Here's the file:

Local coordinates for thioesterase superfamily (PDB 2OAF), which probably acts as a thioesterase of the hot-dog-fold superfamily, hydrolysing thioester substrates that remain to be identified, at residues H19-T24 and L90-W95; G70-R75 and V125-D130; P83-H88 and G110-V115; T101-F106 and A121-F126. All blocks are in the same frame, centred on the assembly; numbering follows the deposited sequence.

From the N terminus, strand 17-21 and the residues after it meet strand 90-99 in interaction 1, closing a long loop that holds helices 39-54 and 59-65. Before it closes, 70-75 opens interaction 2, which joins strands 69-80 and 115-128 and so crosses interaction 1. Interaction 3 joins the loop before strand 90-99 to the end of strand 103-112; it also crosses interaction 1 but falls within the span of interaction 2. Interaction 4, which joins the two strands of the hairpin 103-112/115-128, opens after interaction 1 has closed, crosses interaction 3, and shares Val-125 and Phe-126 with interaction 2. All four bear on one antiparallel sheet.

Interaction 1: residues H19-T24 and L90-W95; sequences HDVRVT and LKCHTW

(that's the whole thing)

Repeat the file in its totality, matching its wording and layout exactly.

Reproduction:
Local coordinates for thioesterase superfamily (PDB 2OAF), which probably acts as a thioesterase of the hot-dog-fold superfamily, hydrolysing thioester substrates that remain to be identified, at residues H19-T24 and L90-W95; G70-R75 and V125-D130; P83-H88 and G110-V115; T101-F106 and A121-F126. All blocks are in the same frame, centred on the assembly; numbering follows the deposited sequence.

From the N terminus, strand 17-21 and the residues after it meet strand 90-99 in interaction 1, closing a long loop that holds helices 39-54 and 59-65. Before it closes, 70-75 opens interaction 2, which joins strands 69-80 and 115-128 and so crosses interaction 1. Interaction 3 joins the loop before strand 90-99 to the end of strand 103-112; it also crosses interaction 1 but falls within the span of interaction 2. Interaction 4, which joins the two strands of the hairpin 103-112/115-128, opens after interaction 1 has closed, crosses interaction 3, and shares Val-125 and Phe-126 with interaction 2. All four bear on one antiparallel sheet.

Interaction 1: residues H19-T24 and L90-W95; sequences HDVRVT and LKCHTW